Wednesday, June 20, 2012
Mars Attacks #1
Artist: John McCrea
Company: IDW Publishing
I remember sitting in the theater with my Dad watching the Mars Attacks movie back in 1996 and scratching my head a bit. I went in, not quite knowing what to expect back then. I was only beginning to take note of different actors and directors and the styles that they utilized in their various movies. Still, the odd blend of Sci-Fi action and off the wall zaniness that went so far as to use Slim Whitman's Indian Love Call as the vehicle for the downfall of the Martian invasion, certainly struck a chord for me. For a new take on such an odd property, it only makes sense to call on the talented and Purveyor of the Bizarre, John Layman. His work on Chew has been humorous, ingenious, and straight up strange. Can we say, "Perfect Fit?"
And Layman doesn't let us down either. This first issue doesn't hit too high on the crazy scale, but fun is had by all parties, and the story that is set up certainly has quite a bit going for it. There are a few time jumps set up throughout, but once you get a handle on that, which isn't difficult, it's easy to sit back and relax and bask. One of the biggest draws for the book is that the main character is not a human but is instead one of the Martians, a dude that goes by the name of Zar. That simple twist and the way that the humans that he runs into treat him...Well, I won't say that it humanizes him, as that would be wrong, but you kind of understand his desire to, "EXTERMINATE."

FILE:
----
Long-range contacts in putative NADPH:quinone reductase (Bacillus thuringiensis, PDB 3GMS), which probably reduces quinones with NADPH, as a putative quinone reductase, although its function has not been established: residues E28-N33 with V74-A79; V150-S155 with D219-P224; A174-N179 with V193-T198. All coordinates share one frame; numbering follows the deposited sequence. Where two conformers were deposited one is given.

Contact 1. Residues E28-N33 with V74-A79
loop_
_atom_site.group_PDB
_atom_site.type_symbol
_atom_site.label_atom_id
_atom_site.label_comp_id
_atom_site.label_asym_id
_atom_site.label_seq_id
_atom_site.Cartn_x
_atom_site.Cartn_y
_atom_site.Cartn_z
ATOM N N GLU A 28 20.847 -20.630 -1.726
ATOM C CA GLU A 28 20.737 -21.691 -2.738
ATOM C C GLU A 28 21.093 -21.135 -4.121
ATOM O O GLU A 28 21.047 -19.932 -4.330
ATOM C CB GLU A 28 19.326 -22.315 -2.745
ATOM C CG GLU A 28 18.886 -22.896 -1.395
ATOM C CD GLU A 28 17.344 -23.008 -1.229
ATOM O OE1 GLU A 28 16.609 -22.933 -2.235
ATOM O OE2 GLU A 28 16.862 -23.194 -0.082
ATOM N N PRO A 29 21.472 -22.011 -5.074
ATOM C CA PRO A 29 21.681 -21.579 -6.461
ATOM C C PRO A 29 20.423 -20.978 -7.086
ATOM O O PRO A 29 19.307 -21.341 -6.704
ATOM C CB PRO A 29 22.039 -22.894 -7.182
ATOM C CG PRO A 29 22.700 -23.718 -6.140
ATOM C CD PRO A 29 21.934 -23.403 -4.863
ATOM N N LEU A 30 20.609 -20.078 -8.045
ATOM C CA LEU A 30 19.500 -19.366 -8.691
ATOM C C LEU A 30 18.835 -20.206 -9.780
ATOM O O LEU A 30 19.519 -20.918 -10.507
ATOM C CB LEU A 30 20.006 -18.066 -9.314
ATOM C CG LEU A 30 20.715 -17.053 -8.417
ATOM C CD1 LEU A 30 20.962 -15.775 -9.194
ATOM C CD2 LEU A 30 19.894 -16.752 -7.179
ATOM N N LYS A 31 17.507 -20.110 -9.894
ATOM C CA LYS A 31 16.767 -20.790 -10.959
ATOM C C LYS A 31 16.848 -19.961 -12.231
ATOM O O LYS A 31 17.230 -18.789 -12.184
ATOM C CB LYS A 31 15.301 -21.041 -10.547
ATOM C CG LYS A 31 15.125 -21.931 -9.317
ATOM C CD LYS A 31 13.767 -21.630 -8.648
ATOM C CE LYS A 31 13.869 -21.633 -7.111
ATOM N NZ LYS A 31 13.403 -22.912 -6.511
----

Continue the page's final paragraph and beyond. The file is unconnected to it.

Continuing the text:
The one complaint that I could make is that all of the human characters, everyone from the down on your luck guys who stumble across our aliens to the runners of the Carnival, feel like caricatures. That's sort of in keeping with the tone that the movie set though and it also allows for conflict to show up quickly enough. That's the meat and potatoes of any Alien vs Human book, and you won't be disappointed in what you find in that regard with Mars Attacks.
This is a setup issue. One that lays the groundwork for things to come. Overall, it feels a little on the light side, but Layman and McCrea do a great job of adding their own spin to the mythos of Mars Attacks. It's a popcorn comic, a perfect blend of humor, violence, and insanity.